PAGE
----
This is a website about the British Rail Corporate Identity from 1965–1994 which includes a wealth of digitised examples of British Rail design material collected over several years. I hope you find it useful and inspiring, whether you're a practitioner or historian of graphic design, a scale modeller or simply a connoisseur of corporate design at its aesthetically satisfying best.
Whilst sourcing documents for this project, it became clear that few employees or contemporaries of the British Rail era had undertaken to retain any sort of archive of the documents in question; evidently a large quantity of British Rail's design archive was unceremoniously skipped at some stage during the privatisation of the British Rail under John Major's Conservative Government in the mid-90s. A small remainder of material found its way to the National Railway Museum in York and is now available through the museum's Search Engine facility. A number of other examples also now reside at the National Archives in Kew, including several portfolio pieces of interesting correspondence between British Railways, the Design Research Unit (the agency commissioned with the original branding project) and Jock Kinneir who, along with his colleague Margaret Calvert, was responsible for the conception of Rail Alphabet, the bespoke typeface for the then newly formed British Rail.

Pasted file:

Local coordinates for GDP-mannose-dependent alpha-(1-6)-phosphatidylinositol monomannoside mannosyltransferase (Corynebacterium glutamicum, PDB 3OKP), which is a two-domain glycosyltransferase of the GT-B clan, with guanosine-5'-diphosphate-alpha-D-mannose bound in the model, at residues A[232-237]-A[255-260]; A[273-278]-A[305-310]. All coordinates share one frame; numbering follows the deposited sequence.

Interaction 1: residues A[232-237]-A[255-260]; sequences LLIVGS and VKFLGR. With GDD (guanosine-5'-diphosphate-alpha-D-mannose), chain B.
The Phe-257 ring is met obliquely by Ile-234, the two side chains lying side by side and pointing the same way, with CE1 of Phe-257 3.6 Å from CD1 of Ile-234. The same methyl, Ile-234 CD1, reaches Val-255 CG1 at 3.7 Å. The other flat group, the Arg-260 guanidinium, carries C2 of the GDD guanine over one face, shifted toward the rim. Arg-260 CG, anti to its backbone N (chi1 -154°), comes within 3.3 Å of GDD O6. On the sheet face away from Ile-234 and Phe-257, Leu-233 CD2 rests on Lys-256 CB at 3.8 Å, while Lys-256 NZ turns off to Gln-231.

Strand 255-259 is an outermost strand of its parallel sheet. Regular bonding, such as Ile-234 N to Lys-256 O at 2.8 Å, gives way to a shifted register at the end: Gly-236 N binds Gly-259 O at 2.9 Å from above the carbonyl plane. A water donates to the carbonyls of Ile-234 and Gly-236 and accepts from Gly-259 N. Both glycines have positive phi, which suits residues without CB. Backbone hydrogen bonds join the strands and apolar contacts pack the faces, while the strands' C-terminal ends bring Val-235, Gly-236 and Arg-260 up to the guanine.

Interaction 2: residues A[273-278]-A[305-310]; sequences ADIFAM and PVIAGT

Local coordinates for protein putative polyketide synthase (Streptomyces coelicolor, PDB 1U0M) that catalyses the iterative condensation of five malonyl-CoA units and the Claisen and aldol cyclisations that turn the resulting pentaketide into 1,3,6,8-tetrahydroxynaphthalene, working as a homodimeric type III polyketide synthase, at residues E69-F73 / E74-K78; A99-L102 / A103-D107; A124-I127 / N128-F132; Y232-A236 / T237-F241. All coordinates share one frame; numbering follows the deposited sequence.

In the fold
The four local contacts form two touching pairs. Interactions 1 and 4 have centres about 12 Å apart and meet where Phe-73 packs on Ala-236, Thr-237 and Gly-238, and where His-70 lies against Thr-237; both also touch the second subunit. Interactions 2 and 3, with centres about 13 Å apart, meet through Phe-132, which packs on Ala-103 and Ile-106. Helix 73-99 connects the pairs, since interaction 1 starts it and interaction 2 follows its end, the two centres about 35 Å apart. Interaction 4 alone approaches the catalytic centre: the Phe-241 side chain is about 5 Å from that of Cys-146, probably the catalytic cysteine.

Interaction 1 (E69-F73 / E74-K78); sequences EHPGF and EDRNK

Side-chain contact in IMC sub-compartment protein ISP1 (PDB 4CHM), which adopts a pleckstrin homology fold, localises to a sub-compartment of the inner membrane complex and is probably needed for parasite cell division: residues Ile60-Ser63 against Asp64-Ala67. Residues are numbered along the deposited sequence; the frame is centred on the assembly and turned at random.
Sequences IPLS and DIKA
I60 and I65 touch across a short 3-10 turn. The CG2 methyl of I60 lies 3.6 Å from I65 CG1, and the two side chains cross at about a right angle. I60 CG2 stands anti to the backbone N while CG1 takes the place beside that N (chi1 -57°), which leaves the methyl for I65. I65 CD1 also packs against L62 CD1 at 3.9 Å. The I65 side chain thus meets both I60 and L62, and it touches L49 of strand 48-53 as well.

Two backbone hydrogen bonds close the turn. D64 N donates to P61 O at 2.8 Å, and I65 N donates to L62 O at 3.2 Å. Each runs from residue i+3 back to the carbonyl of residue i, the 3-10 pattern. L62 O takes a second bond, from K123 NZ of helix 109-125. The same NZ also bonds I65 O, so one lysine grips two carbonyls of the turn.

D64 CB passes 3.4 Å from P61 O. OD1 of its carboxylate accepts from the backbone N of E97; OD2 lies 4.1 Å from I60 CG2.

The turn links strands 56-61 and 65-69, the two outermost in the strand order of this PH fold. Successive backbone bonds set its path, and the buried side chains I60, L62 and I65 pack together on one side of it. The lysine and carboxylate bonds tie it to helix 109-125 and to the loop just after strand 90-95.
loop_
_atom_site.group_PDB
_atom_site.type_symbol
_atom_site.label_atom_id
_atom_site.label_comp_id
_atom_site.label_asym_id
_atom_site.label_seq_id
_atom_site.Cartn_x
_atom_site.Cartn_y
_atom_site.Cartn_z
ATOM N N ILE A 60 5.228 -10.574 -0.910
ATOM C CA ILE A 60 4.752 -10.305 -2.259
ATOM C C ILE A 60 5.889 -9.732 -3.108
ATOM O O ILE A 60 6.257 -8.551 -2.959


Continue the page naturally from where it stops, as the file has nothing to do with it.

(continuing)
I am particularly indebted to Barry Gray, signage and wayfinding consultant, who for many years worked in the Department of Architecture, Design and the Environment at British Rail. Not only has he has very kindly lent me a number of manuals and information sheets to help fill the numerous gaps in my own collection, but has provided a wealth of historical insight into the management of such a large and complex design system and its particular application to signage, a feature of the railways consistently neglected by scale modellers, partly because, until now, there has been nowhere to find the required resources.
Thanks must also go to Tony Howard of Transport Design Consultancy (previously Head of Design at British Rail) and Tim Procter, Curator of Archive & Library Collections at the National Railway Museum, who have both been extremely helpful.
Every effort has been made to ensure that the information on this website is correct but, as with any project of this magnitude, there will almost certainly be some errors. Please contact me if you have any feedback, corrections or suggestions for future development, or if you would like to discuss sponsorship opportunities on this website. I would be particularly grateful to hear from anyone who has any historical material, including photographs or design manuals that they would be willing to offer that would otherwise be gathering dust in an attic.